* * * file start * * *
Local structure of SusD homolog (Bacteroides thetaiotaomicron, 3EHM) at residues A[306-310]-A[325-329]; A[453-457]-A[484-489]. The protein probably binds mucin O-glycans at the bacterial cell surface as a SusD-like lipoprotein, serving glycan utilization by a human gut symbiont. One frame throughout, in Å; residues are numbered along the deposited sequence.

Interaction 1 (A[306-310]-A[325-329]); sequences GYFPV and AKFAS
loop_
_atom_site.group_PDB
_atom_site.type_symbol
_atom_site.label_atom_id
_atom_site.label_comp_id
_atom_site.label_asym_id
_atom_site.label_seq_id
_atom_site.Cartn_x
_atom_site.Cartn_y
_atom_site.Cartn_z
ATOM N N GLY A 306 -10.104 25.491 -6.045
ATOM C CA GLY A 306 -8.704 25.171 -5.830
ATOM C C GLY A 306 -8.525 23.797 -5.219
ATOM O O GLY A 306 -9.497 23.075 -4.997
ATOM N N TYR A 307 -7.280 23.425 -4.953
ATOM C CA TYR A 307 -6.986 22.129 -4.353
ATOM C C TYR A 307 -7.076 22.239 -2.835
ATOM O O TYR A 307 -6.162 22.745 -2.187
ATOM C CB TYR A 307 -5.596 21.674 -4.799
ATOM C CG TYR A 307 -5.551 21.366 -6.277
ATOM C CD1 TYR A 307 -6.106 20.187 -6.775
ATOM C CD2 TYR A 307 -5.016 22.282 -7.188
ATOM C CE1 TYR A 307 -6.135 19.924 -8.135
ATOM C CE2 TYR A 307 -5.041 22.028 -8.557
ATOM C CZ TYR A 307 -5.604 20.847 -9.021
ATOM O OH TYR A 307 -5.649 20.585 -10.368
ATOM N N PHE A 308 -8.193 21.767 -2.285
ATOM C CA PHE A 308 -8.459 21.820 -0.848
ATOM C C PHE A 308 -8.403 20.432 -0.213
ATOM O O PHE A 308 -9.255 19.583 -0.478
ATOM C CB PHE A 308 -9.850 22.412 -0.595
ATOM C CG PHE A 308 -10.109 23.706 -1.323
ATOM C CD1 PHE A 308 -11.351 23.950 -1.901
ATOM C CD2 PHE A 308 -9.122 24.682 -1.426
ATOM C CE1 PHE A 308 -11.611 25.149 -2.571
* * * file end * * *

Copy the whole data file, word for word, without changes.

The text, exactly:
Local structure of SusD homolog (Bacteroides thetaiotaomicron, 3EHM) at residues A[306-310]-A[325-329]; A[453-457]-A[484-489]. The protein probably binds mucin O-glycans at the bacterial cell surface as a SusD-like lipoprotein, serving glycan utilization by a human gut symbiont. One frame throughout, in Å; residues are numbered along the deposited sequence.

Interaction 1 (A[306-310]-A[325-329]); sequences GYFPV and AKFAS
loop_
_atom_site.group_PDB
_atom_site.type_symbol
_atom_site.label_atom_id
_atom_site.label_comp_id
_atom_site.label_asym_id
_atom_site.label_seq_id
_atom_site.Cartn_x
_atom_site.Cartn_y
_atom_site.Cartn_z
ATOM N N GLY A 306 -10.104 25.491 -6.045
ATOM C CA GLY A 306 -8.704 25.171 -5.830
ATOM C C GLY A 306 -8.525 23.797 -5.219
ATOM O O GLY A 306 -9.497 23.075 -4.997
ATOM N N TYR A 307 -7.280 23.425 -4.953
ATOM C CA TYR A 307 -6.986 22.129 -4.353
ATOM C C TYR A 307 -7.076 22.239 -2.835
ATOM O O TYR A 307 -6.162 22.745 -2.187
ATOM C CB TYR A 307 -5.596 21.674 -4.799
ATOM C CG TYR A 307 -5.551 21.366 -6.277
ATOM C CD1 TYR A 307 -6.106 20.187 -6.775
ATOM C CD2 TYR A 307 -5.016 22.282 -7.188
ATOM C CE1 TYR A 307 -6.135 19.924 -8.135
ATOM C CE2 TYR A 307 -5.041 22.028 -8.557
ATOM C CZ TYR A 307 -5.604 20.847 -9.021
ATOM O OH TYR A 307 -5.649 20.585 -10.368
ATOM N N PHE A 308 -8.193 21.767 -2.285
ATOM C CA PHE A 308 -8.459 21.820 -0.848
ATOM C C PHE A 308 -8.403 20.432 -0.213
ATOM O O PHE A 308 -9.255 19.583 -0.478
ATOM C CB PHE A 308 -9.850 22.412 -0.595
ATOM C CG PHE A 308 -10.109 23.706 -1.323
ATOM C CD1 PHE A 308 -11.351 23.950 -1.901
ATOM C CD2 PHE A 308 -9.122 24.682 -1.426
ATOM C CE1 PHE A 308 -11.611 25.149 -2.571